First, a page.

Nothing has pushed the progress of firearms development as fast or as hard as military conflict. Some of the most persistent weapons in use today were created with the initial purpose of serving a major armed force, and for good reason. While it’s hardly the only reason an armed force succeeds, a fine, accurate, reliable firearm can do a lot in the hands of a trained individual. Here’s our own list of five of some of the most interesting, iconic military firearms the world has ever seen.
I. The AR-15
While it had its share of growing pains, the AR-15 platform has really come into its own as easily the second most widespread military rifle in the history of warfare. Built on the bones of the AR-10, which was a 7.62 design by Eugene Stoner, the AR-15 is a family of weapons that came to be in 1957 by ArmaLite. The design was sold to Colt in 1959, and adopted by the US Military shortly thereafter. It earned a lot of notoriety for being finicky in operation in the Vietnam War, where ammo issues, the fact that it was only recently-adopted, and what was perceived as being chambered in a caliber better suited to mice than men, gave it a negative image. It did, however, introduce a lot of innovations that put it ahead of the firearms game at the time. Lots of aluminum and plastic, a lightweight cartridge, a modular design, and impressive accuracy all made it stand out in a world of older wood and metal battle rifles.
No mention of the AR-15 would really be complete without mentioning its polar opposite, the AK-47. The first widely successful example of the assault rifle concept, the AK is chambered in a moderate-power cartridge (7.62×39), where its contemporaries were all full-powered battle rifles. Until shortly before that point, at least as far as individual soldiers’ arms were concerned, armies were preoccupied with particularly accurate rifles that fired small volumes of powerful cartridges. As the nature of conflict changed, so did the requirements of boots on the ground. The AK gave a weapon that wasn’t particularly accurate, with an effective range of about 400 m at the extreme (though the bullet is lethal until past that range), but allowed soldiers to lay down a lot of fire. A removable box magazine expedited reloading, and an extremely simple manual of arms meant training a conscripted fighter to be combat-effective was a very easy matter. There’s a reason so many fledgling countries have the AK on their flag.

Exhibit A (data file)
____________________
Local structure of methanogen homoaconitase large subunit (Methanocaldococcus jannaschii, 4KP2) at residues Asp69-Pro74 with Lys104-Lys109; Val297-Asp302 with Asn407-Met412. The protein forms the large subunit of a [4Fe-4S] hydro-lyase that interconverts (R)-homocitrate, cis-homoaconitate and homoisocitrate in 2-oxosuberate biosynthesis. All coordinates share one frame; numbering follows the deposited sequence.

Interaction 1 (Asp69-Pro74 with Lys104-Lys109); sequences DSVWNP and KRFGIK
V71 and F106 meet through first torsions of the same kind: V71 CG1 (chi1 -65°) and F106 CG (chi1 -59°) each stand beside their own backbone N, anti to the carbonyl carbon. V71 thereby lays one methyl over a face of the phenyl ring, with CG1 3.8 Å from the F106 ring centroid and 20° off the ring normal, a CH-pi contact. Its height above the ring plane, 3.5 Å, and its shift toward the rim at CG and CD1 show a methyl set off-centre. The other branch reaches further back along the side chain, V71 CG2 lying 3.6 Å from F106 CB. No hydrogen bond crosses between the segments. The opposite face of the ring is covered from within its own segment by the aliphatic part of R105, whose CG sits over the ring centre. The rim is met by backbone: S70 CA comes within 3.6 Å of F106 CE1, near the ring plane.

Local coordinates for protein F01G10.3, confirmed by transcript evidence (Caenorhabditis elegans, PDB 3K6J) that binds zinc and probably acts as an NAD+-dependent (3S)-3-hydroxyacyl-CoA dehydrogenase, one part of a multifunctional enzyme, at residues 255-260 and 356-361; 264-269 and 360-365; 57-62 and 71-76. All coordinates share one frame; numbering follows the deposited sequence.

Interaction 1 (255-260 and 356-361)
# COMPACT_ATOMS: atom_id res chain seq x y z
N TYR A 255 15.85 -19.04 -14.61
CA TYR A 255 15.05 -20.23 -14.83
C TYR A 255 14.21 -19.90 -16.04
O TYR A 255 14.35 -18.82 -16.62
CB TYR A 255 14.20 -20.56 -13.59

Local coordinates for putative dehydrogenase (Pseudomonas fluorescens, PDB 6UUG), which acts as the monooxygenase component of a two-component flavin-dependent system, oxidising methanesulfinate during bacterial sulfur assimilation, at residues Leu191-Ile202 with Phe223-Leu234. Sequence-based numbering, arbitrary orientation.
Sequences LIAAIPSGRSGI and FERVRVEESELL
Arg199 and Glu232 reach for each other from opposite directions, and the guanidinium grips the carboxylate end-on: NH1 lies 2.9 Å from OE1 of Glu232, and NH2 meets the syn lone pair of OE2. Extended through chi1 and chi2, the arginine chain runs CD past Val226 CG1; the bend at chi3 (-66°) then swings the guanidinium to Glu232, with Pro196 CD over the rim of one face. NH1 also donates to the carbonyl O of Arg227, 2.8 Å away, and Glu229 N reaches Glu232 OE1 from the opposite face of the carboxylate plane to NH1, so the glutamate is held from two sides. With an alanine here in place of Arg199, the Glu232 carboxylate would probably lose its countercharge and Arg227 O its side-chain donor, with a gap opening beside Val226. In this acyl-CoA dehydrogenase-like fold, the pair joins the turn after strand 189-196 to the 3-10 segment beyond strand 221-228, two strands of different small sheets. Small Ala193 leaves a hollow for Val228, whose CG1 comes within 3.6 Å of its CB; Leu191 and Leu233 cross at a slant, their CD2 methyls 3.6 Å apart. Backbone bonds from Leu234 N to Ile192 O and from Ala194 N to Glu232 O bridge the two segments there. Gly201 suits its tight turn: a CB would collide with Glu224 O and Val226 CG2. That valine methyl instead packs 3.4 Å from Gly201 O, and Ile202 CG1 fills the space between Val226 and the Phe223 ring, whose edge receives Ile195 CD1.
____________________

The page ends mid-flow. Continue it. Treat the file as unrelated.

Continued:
III. M1 Garand
A true battle rifle, the Garand was the first self-loading rifle to tame the powerful .30-06 cartridge. It served with the US throughout the Second World War to well past the Korean War. Replacing the venerable Springfield M1903 was no small feat, so the Garand had big shoes to fill. Also produced by the Springfield armory, the Garand gave US forces a distinct edge over its foes, who were using accurate, though slow, bolt-action rifles. En bloc clips (not stripper clips, as they are sometimes referred to) made for quick reloads, that distinct Garand sound, as well as vastly overwhelming fire when compared to its rival rifle on the other side of the conflict. The Garand was a beast of a weapon. At a solid 9.5 pounds in its lightest configuration, it threw a 30 caliber projectile downrange at 2,800 fps, at a rate of 50 rounds per minute. Any day you’re staring down a squad of angry Yanks wielding Garands is going to be a bad one.
IV. P08 Luger
The Pistole Parabellum 1908, known to its friends as the P08, might not have been the first self-loading pistol created, but it was the first one to have such wide adoption. It’s also extremely notable for being the weapon for which the 9mm Parabellum (9×19, to you young’uns) was developed. Based off the odd-looking C-93, the P08 and its unique toggle-locking mechanism is wonderfully complex, in true German fashion. Issued to officers of the German Empire (and later Nazi Germany, as well as a whole bunch of other countries), the P08 proved to be an accurate, effective handgun, if a little complicated to manufacture. Seeing use in more than its fair share of wars, from the First World War to well after WW2, and seeing a full-auto configuration along the way, the Luger remains one of the most iconic firearms in the history of warfare.
V. Winchester Model 1897
One of the longest-serving weapons on this list, the Winchester 1897 is a pump action shotgun that was in action during the Philippine-American War, all the way to the Gulf War. An evolution of the brainchild of firearms genius John Moses Browning, the Model 97 is a wonderfully simple, yet brutally effective shotgun chambered in 12- and 16-gauge. A tubular magazine under the barrel typically held five rounds, and the scattergun was notoriously robust, thanks to its manual action. It was used to such great success in the First World War, that its opponents sought to ban its use, in essence because it was so effective, and caused “unnecessary suffering.” When it first appeared, it was available for purchase for all of USD 25, partly because of manufacturing numbers, ease of manufacture, and because it was just a different time then.
Also published in GADGETS MAGAZINE May 2016 Issue.
Words by Ren Alcantara